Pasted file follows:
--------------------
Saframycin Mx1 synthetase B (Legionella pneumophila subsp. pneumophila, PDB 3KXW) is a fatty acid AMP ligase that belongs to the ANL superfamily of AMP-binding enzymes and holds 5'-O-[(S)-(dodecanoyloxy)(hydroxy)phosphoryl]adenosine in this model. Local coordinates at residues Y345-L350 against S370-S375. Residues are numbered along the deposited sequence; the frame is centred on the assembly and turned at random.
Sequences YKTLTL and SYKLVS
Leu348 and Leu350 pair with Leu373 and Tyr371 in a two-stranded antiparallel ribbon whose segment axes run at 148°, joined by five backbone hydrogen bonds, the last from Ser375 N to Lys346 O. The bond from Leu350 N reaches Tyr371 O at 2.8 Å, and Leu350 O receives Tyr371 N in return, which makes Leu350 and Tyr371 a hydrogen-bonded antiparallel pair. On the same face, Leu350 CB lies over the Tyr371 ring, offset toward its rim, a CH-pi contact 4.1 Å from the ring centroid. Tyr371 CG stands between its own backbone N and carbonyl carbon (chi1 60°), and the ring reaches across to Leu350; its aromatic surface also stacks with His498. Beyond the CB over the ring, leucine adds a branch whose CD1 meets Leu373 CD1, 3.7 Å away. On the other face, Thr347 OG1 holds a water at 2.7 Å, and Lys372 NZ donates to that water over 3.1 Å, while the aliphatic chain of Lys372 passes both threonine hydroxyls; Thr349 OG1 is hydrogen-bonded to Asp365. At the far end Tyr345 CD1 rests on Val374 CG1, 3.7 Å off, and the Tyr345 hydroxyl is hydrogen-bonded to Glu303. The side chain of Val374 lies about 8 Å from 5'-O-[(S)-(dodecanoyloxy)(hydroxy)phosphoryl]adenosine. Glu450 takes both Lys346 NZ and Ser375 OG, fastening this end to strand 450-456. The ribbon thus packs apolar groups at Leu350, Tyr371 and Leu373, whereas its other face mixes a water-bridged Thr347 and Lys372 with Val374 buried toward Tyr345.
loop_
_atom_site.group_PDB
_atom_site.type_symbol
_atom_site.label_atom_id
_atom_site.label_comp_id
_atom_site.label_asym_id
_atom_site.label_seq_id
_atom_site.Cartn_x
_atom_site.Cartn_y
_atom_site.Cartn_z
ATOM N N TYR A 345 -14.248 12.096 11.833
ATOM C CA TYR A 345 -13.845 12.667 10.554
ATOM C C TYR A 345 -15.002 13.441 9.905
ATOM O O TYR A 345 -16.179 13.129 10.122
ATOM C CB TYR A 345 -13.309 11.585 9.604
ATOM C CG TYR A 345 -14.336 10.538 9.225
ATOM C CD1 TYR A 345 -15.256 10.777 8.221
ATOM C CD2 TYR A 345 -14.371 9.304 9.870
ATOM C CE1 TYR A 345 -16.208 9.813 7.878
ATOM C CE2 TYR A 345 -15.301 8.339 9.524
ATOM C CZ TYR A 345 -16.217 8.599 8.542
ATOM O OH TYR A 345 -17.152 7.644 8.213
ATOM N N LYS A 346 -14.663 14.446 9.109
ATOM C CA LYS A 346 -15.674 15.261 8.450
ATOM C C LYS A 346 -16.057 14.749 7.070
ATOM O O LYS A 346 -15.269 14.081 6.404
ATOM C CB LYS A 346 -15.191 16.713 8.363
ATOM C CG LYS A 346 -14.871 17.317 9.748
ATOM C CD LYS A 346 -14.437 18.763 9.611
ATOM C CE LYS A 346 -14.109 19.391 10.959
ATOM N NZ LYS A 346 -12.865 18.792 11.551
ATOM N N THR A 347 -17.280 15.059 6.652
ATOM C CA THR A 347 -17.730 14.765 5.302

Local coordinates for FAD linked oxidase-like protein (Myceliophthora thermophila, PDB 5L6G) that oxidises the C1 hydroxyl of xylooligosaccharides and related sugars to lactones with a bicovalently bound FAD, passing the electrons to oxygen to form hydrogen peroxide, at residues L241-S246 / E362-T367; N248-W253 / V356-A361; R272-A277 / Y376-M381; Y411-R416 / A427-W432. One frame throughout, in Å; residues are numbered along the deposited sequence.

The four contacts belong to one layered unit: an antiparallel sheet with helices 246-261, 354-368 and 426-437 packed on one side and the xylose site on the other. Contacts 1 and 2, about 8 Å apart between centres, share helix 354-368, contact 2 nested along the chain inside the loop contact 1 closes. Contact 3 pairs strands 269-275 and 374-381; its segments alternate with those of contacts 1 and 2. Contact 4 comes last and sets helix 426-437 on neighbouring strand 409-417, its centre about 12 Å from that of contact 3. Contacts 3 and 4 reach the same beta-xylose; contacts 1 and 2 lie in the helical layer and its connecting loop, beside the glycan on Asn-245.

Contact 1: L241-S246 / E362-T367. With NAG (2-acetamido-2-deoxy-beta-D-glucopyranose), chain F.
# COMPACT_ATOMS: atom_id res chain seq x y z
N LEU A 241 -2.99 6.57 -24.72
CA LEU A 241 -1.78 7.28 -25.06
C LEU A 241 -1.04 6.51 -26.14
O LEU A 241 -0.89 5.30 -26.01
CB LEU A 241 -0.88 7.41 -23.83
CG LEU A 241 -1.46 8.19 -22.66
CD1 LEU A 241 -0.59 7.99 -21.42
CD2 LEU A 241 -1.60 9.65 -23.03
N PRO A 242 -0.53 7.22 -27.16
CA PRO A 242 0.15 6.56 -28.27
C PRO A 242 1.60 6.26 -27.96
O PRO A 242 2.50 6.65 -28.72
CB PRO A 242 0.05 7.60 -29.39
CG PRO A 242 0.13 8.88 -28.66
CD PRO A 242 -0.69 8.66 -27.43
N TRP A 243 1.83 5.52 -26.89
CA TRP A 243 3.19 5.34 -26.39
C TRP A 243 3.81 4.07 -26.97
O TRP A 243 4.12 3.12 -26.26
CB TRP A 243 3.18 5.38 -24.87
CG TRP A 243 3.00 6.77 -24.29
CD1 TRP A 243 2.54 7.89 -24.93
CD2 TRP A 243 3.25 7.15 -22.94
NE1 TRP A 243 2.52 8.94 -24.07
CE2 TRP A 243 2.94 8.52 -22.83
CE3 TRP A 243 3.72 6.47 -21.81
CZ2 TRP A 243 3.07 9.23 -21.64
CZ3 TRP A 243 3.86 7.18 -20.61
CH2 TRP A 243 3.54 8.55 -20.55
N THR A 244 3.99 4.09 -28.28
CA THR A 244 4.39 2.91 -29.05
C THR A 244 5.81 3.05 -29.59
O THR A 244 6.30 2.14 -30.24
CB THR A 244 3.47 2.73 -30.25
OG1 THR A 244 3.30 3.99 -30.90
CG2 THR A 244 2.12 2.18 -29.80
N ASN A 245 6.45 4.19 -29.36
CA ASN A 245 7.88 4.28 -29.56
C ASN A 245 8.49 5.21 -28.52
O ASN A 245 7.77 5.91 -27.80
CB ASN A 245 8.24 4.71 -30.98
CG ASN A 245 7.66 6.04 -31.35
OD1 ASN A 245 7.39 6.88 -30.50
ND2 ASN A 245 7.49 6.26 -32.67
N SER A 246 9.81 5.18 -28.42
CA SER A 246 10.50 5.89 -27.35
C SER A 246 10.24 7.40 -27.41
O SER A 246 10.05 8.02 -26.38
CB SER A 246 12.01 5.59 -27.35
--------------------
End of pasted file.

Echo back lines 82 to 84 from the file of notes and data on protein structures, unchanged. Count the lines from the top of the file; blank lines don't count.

CG ASN A 245 7.66 6.04 -31.35
OD1 ASN A 245 7.39 6.88 -30.50
ND2 ASN A 245 7.49 6.26 -32.67